Cheap, new ways of getting high
|December 10th, 2015|
|tags:||anti-drug awareness campaigns, Bulawayo, cannabis, Dagga, drugs, Harare, Marijuana, Mbanje, psychiatric pills, Whoonga, Zim Dancehall|
Early each morning , a group of youths gather at street corners across the high density suburbs in Zimbabwe’s Harare, Bulawayo and other small towns to share and abuse drugs. This has become part of what they call ‘ghetto style’ and those who take in the highly intoxicating drugs are seen by their peers as ‘cool’.
James Nyika, also known as ‘Jimalo’ in the local Budiriro suburb of Harare revealed that drug abuse had become part and parcel of their ghetto life and culture.
Most of these youths are already drug addicts and it is now difficult for them pull-out.
“I can’t leave without smoking one or two in the morning (Dagga). It really makes my day and I feel good after smoking,” explained Jimalo.
In an effort to get high there has been a countrywide increase in the experimental abuse of various drugs and substances. Hard drugs such as Cannabis (‘Marijuana’/ ‘Dagga’) and ‘small time’ drugs which include cough mixtures like Broncleer, popularly known as ‘Bronco’ and Histalix syrup, Psychiatric pills and caffeinated energy drinks are doing the rounds on the streets and in neighbourhood hotpots.
Popularity of ‘cheap’ drugs
Several factors have been blamed for the scourge of drug abuse and chief among them is the high unemployment rate- stemming from the economic slouch in the country. This lack of jobs and other positive activities to partake in for self development, especially for young people, has led to the indulgence in drugs as a way of whiling up time and forgetting the frustrations of a life of poverty.
While young people are expected to wake up and go to school or work, these youths now including girls, abuse drugs in order to get into their escapist fantasies.
Apart from the inability to secure jobs, the popularity of ‘cheap’ drugs has been spurred on by the immense peer pressure that makes youths want to belong to the ‘cool’ crowd. In addition to the peer pressure, the lifestyle portrayed by some Zim Dancehall icons which glorifies the use of intoxicating drugs and substances is negatively influencing youth perceptions of drug abuse as being the ‘in thing’ (Zim Dancehall is a popular Zimbabwean music genre with roots in the Jamaican tradition of Reggae and Ragga genres).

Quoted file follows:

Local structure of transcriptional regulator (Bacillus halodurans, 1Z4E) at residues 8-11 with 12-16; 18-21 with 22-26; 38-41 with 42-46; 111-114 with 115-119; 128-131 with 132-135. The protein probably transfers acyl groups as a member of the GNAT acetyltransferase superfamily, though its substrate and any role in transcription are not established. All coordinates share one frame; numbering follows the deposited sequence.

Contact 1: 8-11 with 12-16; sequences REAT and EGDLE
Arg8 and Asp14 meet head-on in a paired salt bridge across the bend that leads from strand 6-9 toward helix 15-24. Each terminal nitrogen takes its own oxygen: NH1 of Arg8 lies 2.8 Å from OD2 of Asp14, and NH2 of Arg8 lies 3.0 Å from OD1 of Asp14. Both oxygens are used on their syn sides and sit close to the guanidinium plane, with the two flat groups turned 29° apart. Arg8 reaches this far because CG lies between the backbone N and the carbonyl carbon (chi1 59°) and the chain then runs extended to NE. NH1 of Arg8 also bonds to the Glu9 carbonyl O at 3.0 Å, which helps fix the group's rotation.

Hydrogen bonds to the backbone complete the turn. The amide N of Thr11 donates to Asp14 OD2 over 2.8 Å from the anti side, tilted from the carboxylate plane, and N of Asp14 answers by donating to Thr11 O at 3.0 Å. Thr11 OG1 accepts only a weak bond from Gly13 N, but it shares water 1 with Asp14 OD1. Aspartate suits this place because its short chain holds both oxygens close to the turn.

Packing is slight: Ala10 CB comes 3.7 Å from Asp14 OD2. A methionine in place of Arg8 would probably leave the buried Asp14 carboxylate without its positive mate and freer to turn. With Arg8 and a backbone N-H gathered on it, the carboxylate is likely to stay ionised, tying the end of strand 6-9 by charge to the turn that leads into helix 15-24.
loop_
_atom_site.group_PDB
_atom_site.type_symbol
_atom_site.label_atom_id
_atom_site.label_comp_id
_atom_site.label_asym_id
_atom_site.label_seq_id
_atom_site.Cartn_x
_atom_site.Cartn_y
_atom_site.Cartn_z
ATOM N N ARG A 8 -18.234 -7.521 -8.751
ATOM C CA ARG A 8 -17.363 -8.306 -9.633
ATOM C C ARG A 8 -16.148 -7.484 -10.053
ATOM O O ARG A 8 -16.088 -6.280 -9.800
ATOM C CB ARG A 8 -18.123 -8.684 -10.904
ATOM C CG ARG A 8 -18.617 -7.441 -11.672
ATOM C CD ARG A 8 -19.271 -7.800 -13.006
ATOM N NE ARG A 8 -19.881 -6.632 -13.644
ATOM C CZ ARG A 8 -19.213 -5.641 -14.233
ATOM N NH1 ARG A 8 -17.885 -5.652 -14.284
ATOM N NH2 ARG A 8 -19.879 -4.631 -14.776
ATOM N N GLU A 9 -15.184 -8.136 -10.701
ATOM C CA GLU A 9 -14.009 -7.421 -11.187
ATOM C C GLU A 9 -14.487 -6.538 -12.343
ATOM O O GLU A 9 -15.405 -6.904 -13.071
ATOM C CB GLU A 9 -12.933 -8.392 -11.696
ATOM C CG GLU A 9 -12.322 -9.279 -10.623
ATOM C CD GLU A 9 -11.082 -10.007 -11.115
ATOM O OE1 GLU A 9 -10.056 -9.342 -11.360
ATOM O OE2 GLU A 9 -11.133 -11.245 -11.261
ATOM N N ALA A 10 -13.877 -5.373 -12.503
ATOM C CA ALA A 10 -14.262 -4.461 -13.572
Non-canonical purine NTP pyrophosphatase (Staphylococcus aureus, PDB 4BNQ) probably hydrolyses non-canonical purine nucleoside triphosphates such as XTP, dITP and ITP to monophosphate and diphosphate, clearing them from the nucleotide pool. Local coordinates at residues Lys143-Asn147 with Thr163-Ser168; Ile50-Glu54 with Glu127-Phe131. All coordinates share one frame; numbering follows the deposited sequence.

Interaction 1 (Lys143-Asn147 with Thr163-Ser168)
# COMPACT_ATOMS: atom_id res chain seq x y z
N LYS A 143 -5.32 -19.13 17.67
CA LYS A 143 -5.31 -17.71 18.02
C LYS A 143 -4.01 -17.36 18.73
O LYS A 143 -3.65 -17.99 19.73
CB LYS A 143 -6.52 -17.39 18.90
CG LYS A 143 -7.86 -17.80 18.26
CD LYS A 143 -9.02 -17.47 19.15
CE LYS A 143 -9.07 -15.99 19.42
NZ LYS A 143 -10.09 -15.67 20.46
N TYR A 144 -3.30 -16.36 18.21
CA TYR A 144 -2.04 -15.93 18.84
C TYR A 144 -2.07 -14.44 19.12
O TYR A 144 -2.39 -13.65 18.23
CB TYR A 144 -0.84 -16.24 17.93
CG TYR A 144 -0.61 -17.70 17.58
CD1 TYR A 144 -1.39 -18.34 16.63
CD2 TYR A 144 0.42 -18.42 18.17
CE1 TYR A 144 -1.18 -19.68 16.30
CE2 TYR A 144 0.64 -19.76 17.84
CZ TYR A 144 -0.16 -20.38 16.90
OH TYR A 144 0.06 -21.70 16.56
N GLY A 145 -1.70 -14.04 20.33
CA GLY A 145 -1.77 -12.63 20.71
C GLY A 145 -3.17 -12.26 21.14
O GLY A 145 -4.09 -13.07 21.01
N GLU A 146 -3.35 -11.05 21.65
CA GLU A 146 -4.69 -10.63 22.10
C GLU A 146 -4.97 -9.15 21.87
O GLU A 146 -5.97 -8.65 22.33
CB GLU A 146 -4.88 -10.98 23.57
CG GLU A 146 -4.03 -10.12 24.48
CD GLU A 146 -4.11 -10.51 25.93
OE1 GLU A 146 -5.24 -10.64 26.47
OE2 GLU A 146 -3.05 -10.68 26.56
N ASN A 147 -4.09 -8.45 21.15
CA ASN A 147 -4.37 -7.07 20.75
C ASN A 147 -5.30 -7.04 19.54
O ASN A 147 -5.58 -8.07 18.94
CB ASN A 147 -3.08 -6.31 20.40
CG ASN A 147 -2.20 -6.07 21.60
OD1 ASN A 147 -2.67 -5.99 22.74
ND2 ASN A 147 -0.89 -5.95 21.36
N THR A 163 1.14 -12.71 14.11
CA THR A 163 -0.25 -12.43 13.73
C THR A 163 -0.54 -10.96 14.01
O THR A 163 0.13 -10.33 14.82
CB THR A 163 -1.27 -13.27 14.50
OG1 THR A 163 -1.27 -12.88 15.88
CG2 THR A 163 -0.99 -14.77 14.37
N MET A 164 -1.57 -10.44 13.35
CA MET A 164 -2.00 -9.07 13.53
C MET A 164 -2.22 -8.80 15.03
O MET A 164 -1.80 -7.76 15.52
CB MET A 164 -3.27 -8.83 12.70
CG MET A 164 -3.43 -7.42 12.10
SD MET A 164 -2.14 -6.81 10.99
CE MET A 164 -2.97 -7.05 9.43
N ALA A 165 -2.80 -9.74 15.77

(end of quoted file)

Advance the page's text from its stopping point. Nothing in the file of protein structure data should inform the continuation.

An investigation by fairplanet reveals that Cannabis (Marijuana/local name ‘Mbanje’/ ‘Dagga’) is the most commonly used cheap drug as it is grown locally or sometimes easily smuggled into the country from neighbouring Mozambique, Malawi and South Africa.
“Large quantities like a paper bag go for US$50, but you can get small packets of Mbanje (Cannabis) which can cost as little as 5 Rands or US$0.50,” said Tawanda* Chikukwa, a regular buyer.
“Mbanje gets me really high. Whenever I smoke a joint I spend my day happy, plus I am not afraid to do anything, it gives me the courage to do many things that I usually can’t do when I am sober,” added Chikukwa.
Pills that don’t cure
There is a growing concern over the prevalence of prescription drug abuse in Zimbabwe. The first kind is that of cough syrups with Broncleer, ‘Bronco’/ ‘Ngoma’ being the most abused. Bronco is used as a relaxation drug and is heavily peddled in areas such as Makokoba in Bulawayo and Chitungwiza, a town in the Harare Provincial area.